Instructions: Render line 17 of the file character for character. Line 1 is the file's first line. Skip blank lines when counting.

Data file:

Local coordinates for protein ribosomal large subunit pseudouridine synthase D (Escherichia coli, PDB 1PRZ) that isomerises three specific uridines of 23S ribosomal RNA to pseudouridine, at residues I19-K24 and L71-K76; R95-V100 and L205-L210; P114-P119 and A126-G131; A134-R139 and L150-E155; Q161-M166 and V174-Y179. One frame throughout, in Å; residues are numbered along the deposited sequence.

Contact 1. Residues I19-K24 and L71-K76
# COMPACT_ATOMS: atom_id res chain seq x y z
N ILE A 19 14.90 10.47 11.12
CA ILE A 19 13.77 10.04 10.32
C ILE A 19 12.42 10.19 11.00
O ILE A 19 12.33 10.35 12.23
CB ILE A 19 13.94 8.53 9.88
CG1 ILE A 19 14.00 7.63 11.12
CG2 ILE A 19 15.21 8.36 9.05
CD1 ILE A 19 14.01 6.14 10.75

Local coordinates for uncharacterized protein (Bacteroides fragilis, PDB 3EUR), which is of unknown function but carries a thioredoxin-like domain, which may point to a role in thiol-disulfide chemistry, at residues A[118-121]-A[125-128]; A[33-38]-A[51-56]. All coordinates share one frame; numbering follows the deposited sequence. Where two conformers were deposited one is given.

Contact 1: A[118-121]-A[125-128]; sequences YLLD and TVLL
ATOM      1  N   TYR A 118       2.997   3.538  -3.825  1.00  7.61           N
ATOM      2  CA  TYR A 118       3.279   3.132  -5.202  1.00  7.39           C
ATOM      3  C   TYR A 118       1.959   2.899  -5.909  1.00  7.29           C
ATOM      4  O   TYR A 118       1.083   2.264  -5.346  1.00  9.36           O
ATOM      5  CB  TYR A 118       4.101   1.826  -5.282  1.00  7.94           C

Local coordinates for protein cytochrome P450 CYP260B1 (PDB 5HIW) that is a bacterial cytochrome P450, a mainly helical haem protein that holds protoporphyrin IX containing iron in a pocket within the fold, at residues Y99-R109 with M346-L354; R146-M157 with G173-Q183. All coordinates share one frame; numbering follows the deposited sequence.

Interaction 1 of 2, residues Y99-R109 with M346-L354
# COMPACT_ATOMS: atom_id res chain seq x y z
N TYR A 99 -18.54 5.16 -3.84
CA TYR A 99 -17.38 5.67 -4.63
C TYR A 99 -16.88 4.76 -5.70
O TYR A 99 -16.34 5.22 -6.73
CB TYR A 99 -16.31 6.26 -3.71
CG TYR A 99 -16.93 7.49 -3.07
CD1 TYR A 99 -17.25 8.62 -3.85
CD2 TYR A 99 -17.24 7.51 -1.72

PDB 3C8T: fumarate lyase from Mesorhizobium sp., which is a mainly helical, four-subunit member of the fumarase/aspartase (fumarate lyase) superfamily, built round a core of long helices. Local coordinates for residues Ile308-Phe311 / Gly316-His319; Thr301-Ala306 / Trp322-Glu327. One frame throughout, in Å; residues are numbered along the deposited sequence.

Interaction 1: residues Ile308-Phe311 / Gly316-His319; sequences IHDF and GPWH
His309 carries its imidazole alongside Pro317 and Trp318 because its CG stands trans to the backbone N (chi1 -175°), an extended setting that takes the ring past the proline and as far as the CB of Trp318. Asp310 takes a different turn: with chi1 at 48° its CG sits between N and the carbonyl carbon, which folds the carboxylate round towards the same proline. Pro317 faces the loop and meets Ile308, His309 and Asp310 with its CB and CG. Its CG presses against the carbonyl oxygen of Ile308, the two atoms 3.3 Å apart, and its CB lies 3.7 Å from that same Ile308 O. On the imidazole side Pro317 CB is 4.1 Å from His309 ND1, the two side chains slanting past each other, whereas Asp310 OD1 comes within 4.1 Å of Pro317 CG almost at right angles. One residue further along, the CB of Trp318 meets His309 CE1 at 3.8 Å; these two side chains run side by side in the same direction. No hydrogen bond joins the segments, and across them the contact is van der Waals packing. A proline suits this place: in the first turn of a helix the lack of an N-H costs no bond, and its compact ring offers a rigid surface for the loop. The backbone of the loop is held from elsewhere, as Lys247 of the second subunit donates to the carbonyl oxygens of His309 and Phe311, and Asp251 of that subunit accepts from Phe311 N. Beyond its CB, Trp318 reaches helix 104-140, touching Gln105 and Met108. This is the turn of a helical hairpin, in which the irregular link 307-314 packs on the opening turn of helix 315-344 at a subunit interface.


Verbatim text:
ATOM      4  O   TYR A 118       1.083   2.264  -5.346  1.00  9.36           O